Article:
Expat pension schemes well prepared for Brexit chaos

Published:  14 Oct at 6 PM
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Over 50 per cent of pension schemes are now considered safe from the after-effects of Brexit.

A major concern for British expats living overseas has been the Brexit effect on their pension schemes, but the majority of schemes recently surveyed are well prepared for any fall-out. Just 20 per cent of the total numbers of providers believe Britain’s exit from the European Union may cause an increase in red tape and additional costs, with over half of existing schemes having taken measures to mitigate any risks.

As previously announced, British expatriates in Europe drawing the state pension will receive annual uprates until 2023, but subsequent decisions will rest on reciprocal arrangements with individual EU member states. As regards the loss of access to private pensions and other services in the case of a no-deal Brexit, providers belonging to the Association of British Insurers have taken steps in preparation for such a scenario, according to the Pensions and Lifetime Savings Association.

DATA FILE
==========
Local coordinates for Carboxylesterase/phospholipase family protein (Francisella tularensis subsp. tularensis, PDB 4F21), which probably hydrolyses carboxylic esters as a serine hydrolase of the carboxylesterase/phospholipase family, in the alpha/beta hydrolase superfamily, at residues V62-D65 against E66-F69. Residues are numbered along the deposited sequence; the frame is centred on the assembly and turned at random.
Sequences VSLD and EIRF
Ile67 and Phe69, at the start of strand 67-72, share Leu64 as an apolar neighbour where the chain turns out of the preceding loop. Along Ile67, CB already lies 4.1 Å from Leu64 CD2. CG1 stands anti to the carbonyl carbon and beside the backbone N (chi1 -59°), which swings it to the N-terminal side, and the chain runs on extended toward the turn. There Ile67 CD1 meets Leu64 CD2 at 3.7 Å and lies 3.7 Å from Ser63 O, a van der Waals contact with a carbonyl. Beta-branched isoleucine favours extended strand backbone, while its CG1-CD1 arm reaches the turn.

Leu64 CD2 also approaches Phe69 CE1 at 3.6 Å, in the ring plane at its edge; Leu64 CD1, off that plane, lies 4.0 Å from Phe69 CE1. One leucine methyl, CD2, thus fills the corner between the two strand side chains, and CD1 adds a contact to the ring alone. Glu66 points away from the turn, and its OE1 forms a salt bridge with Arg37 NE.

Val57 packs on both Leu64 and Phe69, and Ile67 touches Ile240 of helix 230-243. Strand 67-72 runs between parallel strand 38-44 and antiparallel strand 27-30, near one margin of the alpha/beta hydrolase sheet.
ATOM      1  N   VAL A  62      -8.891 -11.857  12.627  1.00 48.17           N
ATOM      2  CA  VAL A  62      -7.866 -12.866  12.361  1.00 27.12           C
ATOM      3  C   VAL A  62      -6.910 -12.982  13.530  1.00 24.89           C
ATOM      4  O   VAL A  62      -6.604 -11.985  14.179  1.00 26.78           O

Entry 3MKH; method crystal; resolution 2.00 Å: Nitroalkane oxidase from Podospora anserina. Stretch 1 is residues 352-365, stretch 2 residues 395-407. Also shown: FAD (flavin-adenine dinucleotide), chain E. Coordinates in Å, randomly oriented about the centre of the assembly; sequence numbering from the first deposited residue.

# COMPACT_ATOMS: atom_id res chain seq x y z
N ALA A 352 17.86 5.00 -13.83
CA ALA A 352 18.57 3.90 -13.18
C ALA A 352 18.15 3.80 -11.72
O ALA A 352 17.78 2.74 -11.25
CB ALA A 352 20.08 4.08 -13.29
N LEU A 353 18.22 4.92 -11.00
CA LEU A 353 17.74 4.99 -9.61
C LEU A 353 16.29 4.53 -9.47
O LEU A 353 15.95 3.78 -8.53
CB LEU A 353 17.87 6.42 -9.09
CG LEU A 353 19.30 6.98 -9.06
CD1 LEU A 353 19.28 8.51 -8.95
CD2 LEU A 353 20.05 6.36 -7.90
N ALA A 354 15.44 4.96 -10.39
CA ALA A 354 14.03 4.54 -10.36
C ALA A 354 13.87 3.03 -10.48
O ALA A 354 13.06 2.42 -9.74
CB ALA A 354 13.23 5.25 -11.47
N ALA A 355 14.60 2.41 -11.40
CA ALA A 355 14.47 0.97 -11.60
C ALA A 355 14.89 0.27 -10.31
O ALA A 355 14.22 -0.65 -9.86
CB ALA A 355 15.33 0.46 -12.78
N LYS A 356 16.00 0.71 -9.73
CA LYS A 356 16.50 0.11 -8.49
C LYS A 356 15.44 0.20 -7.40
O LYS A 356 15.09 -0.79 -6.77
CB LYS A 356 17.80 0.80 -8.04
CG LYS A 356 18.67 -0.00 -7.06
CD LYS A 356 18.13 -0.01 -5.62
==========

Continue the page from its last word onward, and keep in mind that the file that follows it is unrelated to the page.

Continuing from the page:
For workers coming up to retirement age, the PLSA is reassuring clients that 90 per cent of its members’ trustee boards have factored in the possible Brexit effect on their schemes as regards their sponsoring employers. However, some members have voiced concerns about companies’ capacity to support the results. Just under half are concerned leaving the European Union may well bring on a negative effect on employer covenants, but the same percentage believe admin costs won’t be affected.

Moves to reduce risks include reviews of asset allocation, hedging of non-currency risks changing asset allocations and a review of covenants, but most members believe the effects will concentrate on sponsoring employers rather than on the schemes themselves. For example, hold-ups at ports may well affect import and export companies, weakening their economic positions, with robust supply chains essential for mitigating the Brexit effect. A recent PSLA poll was centred on 71 schemes involving final salary funds providing a guaranteed post-retirement income, with defined contribution pension plans also under the microscope.
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